Writing Books/Creating characters who are individuals
QUESTION: Dear Jannie,
Do you have any tips for writing characters with a distinctive sense of humour when it does not come naturally to the author to be witty/jokey themselves? More broadly, how do you give characters their individual "voice"/personality without letting too much of yourself bleed through into the writing? Are there any guidelines/rules that one can follow as a safeguard against making all of one's characters the same?
Thank you for your help, and I look forward to your reply.
ANSWER: The general rule is never write anything you do not know, i.e. places such as towns and states (Stephen King always writes his stories set in Maine where he lives and Dean R. Koontz always writes his in California where he lives)... as well as story plot, etc. and that can go for characters too.
Make a character profile list: name, birth date, birth location, parents, eye and hair color, height and weight, scars and/or tattoos, education, marital status, children or not, quirks, likes and dislikes, i.e. everything...........
If you cannot make a character have humor naturally, copy real life people with a good sense of humor: let them be your guide to the creation of a character....
Stephen King writes notes everywhere he goes and files them to draw upon when needed, i.e. story plot, sub plots, scenery, circumstances, people and their individuality and character as well as their appearance, etc....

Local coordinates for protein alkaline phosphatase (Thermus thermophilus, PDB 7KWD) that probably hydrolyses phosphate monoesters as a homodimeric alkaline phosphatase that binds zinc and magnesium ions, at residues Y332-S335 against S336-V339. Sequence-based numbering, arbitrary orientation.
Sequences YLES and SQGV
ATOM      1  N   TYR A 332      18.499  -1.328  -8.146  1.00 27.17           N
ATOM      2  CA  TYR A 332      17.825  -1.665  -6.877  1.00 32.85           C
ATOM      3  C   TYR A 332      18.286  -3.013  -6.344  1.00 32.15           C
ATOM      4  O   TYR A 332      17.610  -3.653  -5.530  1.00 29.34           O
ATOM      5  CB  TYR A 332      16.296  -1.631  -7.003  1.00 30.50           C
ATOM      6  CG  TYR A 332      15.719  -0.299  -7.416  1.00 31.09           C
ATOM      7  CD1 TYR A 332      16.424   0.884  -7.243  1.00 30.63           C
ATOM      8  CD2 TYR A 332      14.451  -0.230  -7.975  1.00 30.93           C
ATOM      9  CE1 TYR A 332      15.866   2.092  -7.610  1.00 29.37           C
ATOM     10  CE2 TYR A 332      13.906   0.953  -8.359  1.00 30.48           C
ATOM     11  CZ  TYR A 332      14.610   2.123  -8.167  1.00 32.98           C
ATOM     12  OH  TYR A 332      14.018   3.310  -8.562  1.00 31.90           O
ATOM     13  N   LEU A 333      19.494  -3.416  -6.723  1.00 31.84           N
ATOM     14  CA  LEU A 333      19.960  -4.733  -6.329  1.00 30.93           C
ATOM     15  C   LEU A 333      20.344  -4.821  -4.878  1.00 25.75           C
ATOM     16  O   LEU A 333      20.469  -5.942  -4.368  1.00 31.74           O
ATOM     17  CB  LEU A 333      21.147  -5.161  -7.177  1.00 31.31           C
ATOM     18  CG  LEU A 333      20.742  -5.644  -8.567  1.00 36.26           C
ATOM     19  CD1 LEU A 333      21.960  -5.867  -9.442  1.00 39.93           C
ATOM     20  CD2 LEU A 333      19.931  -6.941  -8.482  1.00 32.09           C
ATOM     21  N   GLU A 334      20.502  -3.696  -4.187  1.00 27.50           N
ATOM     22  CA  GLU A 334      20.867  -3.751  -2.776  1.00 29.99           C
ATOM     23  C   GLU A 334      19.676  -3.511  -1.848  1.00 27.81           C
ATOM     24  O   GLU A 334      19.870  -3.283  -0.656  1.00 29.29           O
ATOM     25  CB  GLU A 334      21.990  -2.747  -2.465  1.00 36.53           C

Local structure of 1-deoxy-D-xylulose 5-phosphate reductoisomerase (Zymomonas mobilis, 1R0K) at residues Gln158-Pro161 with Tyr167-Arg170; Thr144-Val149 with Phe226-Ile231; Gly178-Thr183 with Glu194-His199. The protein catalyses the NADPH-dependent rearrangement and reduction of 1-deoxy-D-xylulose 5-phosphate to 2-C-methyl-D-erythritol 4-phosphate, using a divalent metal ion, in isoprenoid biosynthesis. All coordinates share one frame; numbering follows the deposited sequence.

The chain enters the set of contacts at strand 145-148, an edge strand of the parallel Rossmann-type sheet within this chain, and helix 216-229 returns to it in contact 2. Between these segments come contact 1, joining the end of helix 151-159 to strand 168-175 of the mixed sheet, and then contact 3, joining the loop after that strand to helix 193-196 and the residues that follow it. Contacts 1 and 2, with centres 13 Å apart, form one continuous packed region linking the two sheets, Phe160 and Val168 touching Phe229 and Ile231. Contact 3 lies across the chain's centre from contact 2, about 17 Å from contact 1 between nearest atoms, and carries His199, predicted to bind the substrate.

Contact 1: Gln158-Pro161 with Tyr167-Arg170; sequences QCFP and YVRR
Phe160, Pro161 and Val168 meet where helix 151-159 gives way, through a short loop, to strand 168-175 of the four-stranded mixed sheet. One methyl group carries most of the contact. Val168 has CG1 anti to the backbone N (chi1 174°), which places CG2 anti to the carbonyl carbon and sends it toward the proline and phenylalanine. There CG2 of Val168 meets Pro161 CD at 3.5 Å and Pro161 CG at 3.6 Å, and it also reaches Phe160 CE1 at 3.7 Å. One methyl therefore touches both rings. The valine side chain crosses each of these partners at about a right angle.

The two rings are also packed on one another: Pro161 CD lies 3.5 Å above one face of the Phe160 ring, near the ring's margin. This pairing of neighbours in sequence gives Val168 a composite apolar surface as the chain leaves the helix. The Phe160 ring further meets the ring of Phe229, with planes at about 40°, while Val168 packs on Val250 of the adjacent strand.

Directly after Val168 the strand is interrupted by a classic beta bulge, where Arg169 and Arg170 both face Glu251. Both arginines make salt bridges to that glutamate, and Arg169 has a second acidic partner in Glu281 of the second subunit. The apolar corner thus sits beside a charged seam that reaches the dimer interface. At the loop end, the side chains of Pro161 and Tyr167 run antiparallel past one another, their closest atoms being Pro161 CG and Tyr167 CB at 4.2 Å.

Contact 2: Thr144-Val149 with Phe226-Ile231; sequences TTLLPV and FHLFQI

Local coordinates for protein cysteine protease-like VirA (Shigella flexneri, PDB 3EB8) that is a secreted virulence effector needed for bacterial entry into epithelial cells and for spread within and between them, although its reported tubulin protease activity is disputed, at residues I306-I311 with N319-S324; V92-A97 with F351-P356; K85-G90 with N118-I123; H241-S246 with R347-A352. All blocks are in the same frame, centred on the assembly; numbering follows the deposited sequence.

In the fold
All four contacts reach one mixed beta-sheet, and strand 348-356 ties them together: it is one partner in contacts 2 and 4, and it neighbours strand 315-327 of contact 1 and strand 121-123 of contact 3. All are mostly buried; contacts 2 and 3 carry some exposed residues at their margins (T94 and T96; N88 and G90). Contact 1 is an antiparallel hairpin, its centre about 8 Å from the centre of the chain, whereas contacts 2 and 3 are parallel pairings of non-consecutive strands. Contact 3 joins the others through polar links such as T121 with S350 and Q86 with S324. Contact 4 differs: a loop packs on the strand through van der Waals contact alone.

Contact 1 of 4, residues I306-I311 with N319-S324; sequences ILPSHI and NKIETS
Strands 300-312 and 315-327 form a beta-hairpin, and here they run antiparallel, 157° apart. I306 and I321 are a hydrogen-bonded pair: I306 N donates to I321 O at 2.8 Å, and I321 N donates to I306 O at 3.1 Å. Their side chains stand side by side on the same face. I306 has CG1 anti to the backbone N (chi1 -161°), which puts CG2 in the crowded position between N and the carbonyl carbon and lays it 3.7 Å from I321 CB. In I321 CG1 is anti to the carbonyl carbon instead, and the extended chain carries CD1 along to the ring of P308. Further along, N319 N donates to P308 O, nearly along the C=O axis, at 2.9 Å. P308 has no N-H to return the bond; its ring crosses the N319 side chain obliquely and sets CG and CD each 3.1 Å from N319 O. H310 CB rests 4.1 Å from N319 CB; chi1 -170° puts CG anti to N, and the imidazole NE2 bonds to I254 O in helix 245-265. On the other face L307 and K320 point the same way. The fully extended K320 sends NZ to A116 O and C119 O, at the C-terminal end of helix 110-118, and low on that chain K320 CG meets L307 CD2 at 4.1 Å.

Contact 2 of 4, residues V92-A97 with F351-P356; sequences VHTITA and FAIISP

If you do not know anyone with a sense of humor, maybe a TV character on a sitcom or something............. copy their humor and create the appropriate appearance to go with it, i.e. some obese people have great sense of humors to compensate for their obesity, and some women have beautiful faces with exceptional make-up and great hair and nails because they compensate.
Whatever the case may be, there are people in the world to offer every write a canvas to draw upon.
---------- FOLLOW-UP ----------
QUESTION: Thanks very much for the prompt reply! I would like to also ask, however, for your advice regarding the broader part of my question. How does a writer avoid their own personality and manner of speech from overly colouring their characters' dialogue?
A creative and natural writer (meaning the innate talent) can create different characters without their own personality creeping in. It's an instilled talent.
If you cannot, then you do not have the innate/instilled talent even though, you enjoy writing. That might seem blunt, but it is honest and a known fact.
No one can teach what you are asking-- it's a natural talent and ability to do it easily.
Each person has multiple layers of character inside- and each person has a dark side within themselves.
You have to dog deep inside yourself and pull those out as well as find people that interest you and use their personalities.
I'm sorry there is no easy solution- you either can or you can't. Writing is a talent just as the ability to draw is to an artist, play a musical instrument is to a musician, singing is to a vocalist............ Talent is talent........ that my friend, cannot be taught.